It seems like old news now, but last year, when the actor Alec Baldwin got kicked off a plane for acting belligerent, I understood his psyche.
Apparently it was Alec’s turn to make a move in Words With Friends, a Scrabble-like game available for smart phones. According to news reports, he locked himself in an airplane lavatory just before takeoff, so he could take an extra minute to come up with a reply to his virtual opponent’s last effort.
He probably was contemplating how to use that triple-word spot, or struggling with a slate of too many vowels or consonants. Or, perhaps he was trying every possible option for using a K (5 points) or Z (10 points).
I’m guessing that Alec is a hyper-competitive guy – most successful people are – and that his drive to rack up points eclipsed his ability to think rationally, along the lines of, “The FAA requires all passengers to be in their seats with electronic devices turned off before takeoff.”
I can relate to Alec’s presumed affinity for games. I, too, have a bit of a Words With Friends (WTF) habit, and I have been known to complete plays at inappropriate times, such as at stop lights, while waiting for pasta to cook, as I’m brushing my teeth or lying in bed just after the morning alarm has sounded.
For me, part of the allure certainly is the contact with friends, but my enjoyment goes much deeper than in one-upping them; I get personal satisfaction from coming up with high-point words.
A few years back, I started completing the daily newspaper’s puzzles page in an effort to keep my mind sharp. As a middle-aged woman, I had started experiencing “senior moments” – asking my daughter to put clothes in the “bathtub” instead of the washing machine, forgetting where my car keys were and coming home from the store with everything but the one critical item I needed (milk, butter, bread).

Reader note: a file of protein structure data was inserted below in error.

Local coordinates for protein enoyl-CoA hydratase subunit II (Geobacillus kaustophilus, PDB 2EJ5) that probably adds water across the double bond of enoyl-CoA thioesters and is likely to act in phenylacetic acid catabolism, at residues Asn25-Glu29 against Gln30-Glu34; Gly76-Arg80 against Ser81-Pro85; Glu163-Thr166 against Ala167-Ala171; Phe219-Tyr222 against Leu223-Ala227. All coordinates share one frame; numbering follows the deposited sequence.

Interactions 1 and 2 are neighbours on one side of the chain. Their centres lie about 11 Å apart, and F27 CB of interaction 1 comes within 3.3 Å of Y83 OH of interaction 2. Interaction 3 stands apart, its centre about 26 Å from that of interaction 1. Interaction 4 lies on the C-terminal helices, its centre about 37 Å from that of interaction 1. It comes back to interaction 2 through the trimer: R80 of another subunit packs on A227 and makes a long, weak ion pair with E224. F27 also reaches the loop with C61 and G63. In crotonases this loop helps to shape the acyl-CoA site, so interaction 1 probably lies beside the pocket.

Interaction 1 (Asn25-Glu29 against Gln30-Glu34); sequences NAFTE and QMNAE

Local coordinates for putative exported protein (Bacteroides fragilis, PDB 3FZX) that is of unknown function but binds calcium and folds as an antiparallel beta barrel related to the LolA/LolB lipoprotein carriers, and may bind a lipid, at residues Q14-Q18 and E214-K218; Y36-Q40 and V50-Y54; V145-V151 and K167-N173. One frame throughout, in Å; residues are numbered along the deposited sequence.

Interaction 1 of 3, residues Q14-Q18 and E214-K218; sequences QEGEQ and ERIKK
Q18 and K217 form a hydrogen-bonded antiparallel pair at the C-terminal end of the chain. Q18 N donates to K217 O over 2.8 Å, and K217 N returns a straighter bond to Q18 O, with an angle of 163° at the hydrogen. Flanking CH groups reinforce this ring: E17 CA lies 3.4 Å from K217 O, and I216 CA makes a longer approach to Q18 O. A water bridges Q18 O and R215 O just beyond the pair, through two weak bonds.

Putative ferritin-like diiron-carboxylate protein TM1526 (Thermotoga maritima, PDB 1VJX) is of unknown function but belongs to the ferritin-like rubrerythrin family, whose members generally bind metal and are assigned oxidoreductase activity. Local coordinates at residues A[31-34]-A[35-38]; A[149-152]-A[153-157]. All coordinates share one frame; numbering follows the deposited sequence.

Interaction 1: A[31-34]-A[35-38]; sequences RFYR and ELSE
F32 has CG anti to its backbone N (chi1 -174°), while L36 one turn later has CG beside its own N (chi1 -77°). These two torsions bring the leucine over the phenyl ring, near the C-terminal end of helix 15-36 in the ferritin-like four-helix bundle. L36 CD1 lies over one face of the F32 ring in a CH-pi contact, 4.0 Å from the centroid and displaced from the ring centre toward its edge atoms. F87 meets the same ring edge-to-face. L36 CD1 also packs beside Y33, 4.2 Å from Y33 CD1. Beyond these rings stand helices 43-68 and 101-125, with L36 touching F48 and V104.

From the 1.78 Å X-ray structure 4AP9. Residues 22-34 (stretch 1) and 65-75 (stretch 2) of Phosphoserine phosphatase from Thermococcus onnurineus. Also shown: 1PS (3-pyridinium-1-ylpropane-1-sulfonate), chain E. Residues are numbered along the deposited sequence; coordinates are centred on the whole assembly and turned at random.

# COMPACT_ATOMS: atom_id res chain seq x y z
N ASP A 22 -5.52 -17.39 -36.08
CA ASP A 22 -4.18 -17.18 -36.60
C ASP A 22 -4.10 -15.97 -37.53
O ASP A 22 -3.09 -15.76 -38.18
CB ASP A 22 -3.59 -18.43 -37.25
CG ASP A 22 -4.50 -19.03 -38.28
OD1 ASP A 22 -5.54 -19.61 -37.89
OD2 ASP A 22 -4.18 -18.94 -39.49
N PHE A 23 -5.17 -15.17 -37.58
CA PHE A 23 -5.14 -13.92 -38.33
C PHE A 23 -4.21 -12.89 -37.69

I had read that puzzles such as crosswords, word jumbles and Sudoku might help stave off dementia – crosswords and bridge definitely helped my grandparents – so I returned to the games I had enjoyed in my PK (pre-kid) years.
However, I found that fully completing a crossword grid or coming up with an 89-point WTF word also brought the immediate satisfaction of completing a task and proving my mental acuity.
While I work part-time (as a writer, editor and French teacher), my current career(s) is not as fulfilling as when I was a full-time journalist. Back then, I knew when I had done a good job, and received pay raises and positive performance reviews as affirmation.
Now, most of my energy is focused on raising four kids (and two dogs). As parents, the work is harder, days are longer and paychecks smaller (actually, nonexistent). We don’t have annual assessments, and can’t aspire to promotions.
Perhaps when I’m 98 I’ll look back on my life and say, “Yep, my kids turned out great; I must have done a good job.” For now, though, the jury is still out. All four seem to be doing fine – they have good manners, function well in school and in social realms, eat well and plan to attend college – but anything could happen.
My kids have made plenty of mistakes, as have I, and I’m sure we’ll all make many more before it’s all said and done. So, will I ever really know if I was successful at parenting? Will I ever feel a sense of accomplishment in the home?
My house is beautiful, relatively clean and well-loved. The yard could use some landscaping and the wood floors need refinishing (both problems result from owning dogs), but overall, it’s a pleasant place.
I’m happy with an abode that looks lived-in and feels welcoming, and I’d rather spend my time with my kids than scrubbing toilets and polishing furniture. I’m sure I would not derive much satisfaction from creating and maintaining a showplace home.
However, I do feel successful and instantly gratified when I complete a four-star Sudoku puzzle or complete an online solitaire game in record time. “Hey,” I tell myself, “you do have a sharp mind, and it still works well! Keep up the good work!”
And so, I’ll give myself permission to continue playing games when I can find the time, and patting myself on the back every now and then. No one else is going to do that.
By the way, if you happen to see me on an airplane any time soon, please distract the flight attendant until I can find a double-letter spot for that “Q.”
– Linda Williams Rorem, 26 Nov. 2012
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- When playing Words With Friends, establish game rules up front (lfpress.com)
- Words With Friends. Have I been living under a rock??? (martinisandminivans.com)